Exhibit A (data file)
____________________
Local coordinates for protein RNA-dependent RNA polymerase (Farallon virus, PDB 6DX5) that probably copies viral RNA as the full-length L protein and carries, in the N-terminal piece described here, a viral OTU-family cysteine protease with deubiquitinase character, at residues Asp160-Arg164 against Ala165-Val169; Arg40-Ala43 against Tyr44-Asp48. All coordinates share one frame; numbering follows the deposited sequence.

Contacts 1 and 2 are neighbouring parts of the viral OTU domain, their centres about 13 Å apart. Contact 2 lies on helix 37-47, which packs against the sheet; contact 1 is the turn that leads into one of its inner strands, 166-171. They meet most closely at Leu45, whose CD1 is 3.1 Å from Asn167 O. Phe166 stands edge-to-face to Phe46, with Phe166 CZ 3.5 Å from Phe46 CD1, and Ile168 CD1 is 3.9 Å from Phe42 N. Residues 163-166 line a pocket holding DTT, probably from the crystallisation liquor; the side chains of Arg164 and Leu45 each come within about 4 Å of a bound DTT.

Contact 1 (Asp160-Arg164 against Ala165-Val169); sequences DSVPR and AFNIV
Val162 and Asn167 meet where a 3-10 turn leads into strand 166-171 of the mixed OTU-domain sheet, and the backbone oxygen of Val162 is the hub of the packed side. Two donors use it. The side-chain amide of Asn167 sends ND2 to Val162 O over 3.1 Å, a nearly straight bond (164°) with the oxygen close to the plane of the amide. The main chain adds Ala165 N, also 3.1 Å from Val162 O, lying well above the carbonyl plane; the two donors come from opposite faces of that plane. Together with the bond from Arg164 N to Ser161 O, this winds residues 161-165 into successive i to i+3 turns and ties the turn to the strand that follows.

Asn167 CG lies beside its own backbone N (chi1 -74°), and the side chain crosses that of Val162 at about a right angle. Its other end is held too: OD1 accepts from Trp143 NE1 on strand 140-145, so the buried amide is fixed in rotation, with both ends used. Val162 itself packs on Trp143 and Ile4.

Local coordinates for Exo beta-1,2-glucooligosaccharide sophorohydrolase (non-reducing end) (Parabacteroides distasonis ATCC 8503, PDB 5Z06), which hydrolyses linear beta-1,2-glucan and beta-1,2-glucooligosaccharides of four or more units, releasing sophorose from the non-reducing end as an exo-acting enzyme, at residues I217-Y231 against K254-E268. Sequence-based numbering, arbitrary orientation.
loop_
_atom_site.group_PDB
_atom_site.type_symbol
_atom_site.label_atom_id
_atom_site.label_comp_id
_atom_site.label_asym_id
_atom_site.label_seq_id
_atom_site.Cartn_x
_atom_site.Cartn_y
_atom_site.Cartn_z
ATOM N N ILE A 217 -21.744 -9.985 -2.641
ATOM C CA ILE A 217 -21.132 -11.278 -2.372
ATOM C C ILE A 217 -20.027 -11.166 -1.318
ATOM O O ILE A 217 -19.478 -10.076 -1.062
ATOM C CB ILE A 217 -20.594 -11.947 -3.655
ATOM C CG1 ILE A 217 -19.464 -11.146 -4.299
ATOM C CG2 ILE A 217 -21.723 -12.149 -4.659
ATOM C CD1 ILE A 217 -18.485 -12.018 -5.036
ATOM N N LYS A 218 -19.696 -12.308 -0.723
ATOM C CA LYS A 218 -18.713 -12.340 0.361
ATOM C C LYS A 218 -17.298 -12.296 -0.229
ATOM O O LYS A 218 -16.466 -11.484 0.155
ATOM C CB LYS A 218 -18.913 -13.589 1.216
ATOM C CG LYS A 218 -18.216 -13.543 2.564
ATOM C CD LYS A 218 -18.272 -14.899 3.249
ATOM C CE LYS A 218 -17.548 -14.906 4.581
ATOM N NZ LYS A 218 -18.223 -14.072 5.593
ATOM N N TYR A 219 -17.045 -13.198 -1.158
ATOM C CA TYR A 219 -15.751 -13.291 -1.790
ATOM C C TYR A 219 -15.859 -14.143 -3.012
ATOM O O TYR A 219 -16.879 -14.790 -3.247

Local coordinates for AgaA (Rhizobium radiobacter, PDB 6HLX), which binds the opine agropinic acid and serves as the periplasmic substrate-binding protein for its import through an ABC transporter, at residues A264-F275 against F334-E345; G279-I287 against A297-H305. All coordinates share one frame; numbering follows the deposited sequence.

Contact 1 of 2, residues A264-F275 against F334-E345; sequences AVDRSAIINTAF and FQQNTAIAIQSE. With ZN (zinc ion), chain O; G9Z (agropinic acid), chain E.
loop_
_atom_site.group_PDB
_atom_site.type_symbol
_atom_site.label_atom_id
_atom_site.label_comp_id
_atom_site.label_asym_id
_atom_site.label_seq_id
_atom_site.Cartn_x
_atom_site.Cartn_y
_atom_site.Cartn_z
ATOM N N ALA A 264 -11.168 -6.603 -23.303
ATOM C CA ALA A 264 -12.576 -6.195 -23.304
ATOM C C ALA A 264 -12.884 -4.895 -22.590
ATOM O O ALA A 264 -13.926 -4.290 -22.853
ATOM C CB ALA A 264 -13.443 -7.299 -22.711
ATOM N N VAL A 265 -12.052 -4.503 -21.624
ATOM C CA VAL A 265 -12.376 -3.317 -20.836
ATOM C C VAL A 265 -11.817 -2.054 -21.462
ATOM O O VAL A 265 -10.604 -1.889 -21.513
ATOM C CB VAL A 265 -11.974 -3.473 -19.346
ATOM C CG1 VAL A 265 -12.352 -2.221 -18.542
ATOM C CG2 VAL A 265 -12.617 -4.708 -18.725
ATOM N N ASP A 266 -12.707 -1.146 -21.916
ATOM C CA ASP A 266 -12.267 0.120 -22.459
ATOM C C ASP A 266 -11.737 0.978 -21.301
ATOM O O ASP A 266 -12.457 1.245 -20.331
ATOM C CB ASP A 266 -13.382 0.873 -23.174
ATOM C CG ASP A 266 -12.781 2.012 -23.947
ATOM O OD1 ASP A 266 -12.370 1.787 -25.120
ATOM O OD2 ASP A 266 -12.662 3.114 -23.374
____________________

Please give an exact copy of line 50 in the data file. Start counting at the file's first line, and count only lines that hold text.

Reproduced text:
ATOM N N ALA A 264 -11.168 -6.603 -23.303